//False friends in four different languages

False friends in four different languages

False friends in different languagesLast week we wrote about slang phrases with animals, those man’s best friends, especially dogs. When we study a new language, we also have our own best friends, such as teachers, dictionaries, podcasts… and, www.spanishviaskype.com, of course.

However, there are many others that are our enemies, stones in our way. Today, we are going to talk about one of this kind: los falsos amigos (false friends). Those words, that promise heaven to us, but they just take us to hell.

Our readers can remember other articles where we analyzed this topic. The novelty for today is the source of those terms. We usually show false friends between English and Spanish. Today, we’ll realize that other languages suffer from this, too.

Francés (French)

  • Cuando se pone el sol, no puedo ver tu hombre: of course, the French student meant sombrainstead of ‘hombre’. In French, shadow is ‘ombre’.
  • Quiero comer un gato: definitely, French people don’t eat cats. He or she maybe wants a biscuit, ‘galleta’ in Spanish, ‘gâteau’ in French.
  • He estudiado para el examen por una década: we can think that this French student will pass his or her exam with no doubt. However, ‘década’, in French is not ten years, but ten days!

Italiano (Italian)

  • Me duele la gamba: if this sentence is pronounced at a restaurant, your mates can look at your ‘gambas’ prawns astonishingly. You actually mean your ‘pierna’ (leg), but false friends have no mercy.
  • Pásame el aceite: if your Italian friend is dressing his salad, he might be surprised if you pass him ‘el aceite’ (olive oil). In Italian, ‘aceto’ means ‘vinagre’ (vinegar).
  • Tengo una caña, se llama Laika: Laika is a good name for a beer or a rod, isn’t it? Your Italian friend is not so crazy. ‘Cagna’ means female dog.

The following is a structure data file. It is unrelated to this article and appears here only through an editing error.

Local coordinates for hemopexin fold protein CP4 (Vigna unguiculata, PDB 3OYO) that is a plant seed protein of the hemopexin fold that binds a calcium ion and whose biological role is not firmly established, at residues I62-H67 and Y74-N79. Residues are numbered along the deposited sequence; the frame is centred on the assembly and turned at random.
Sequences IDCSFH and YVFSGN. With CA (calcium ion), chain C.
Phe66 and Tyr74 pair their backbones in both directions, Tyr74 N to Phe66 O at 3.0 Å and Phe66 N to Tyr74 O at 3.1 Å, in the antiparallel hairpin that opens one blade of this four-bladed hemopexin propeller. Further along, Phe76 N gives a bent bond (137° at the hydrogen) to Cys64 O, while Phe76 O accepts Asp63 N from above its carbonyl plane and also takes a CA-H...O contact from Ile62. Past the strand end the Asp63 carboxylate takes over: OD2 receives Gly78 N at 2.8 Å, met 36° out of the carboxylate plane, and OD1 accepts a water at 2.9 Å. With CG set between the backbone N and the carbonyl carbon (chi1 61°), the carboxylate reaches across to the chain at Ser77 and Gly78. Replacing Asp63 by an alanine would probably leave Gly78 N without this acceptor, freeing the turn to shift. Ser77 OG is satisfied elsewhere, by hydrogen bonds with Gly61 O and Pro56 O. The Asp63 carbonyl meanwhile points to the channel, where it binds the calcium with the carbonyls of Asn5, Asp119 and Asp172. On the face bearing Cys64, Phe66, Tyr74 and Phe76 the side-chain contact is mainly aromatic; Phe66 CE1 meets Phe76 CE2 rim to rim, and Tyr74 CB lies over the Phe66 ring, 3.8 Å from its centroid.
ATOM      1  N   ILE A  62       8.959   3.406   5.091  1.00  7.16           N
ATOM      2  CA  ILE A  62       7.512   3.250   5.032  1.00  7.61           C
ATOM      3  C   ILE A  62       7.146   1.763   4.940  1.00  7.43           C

Portugués (Portuguese)

  • Eres exquisito: It might seem that your Portuguese friend likes compliments, but nothing further from the truth, he’s describing you as a strange person (‘esquisito’ in Portuguese).
  • Quiero un polvo: if you hear this, you don’t know what to think: is he or she asking you for sex (‘echar un polvo’) or maybe for dust? Actually, he or she wants an octopus, ‘pulpo’ in Spanish.
  • No necesito una borracha para hacer el examen: this Portuguese speaker doesn’t need what? A drunk girl or woman for the exam? Not really, he or she means a ‘rubber’ for the exam.

Alemán (German)

  • Todos los días debo ir al gimnasio: wow! These German teenagers are very keen on workout. Of course, not. They need to go to high school (‘Gymnasium’ in German, ‘institutoin Spanish).
  • Mi gato es ingeniero: don’t phone the asylum yet! This German woman means her husband is an engineer. ‘Gatte’ is husband in German, very similar phoneticly to ‘gato’ (cat in English).
  • Quiero terminar contigo: don’t feel so bad, this German guy or girl doesn’t want to break up with you. He or she wanted another date, that’s all! ‘Termin’ means ‘date’, not ‘finish’.

Of course, we were exaggerating before, but we’re sure that students of Spanish might suffer one of these situations sooner or later. If you don’t want to be avergonzado (embarrassed), that is not embarazada (pregnant), try a free trial lesson via Skype here: our teachers at www.spanishviaskype.com will help you recognize true friends in Spanish.

By | 2018-08-06T23:59:37+00:00 agosto 8th, 2018|False Friends|Sin comentarios

About the Author:

I was born in Badajoz (Extremadura) and I currently live in Bilbao (Basque Country). I studied a Bachelor degree in Spanish Language and Literature and an International House degree as a qualified teacher of Teaching Spanish as a Foreign Language. I think languages are the key that opens the doors to new cultures and I love teaching mine.

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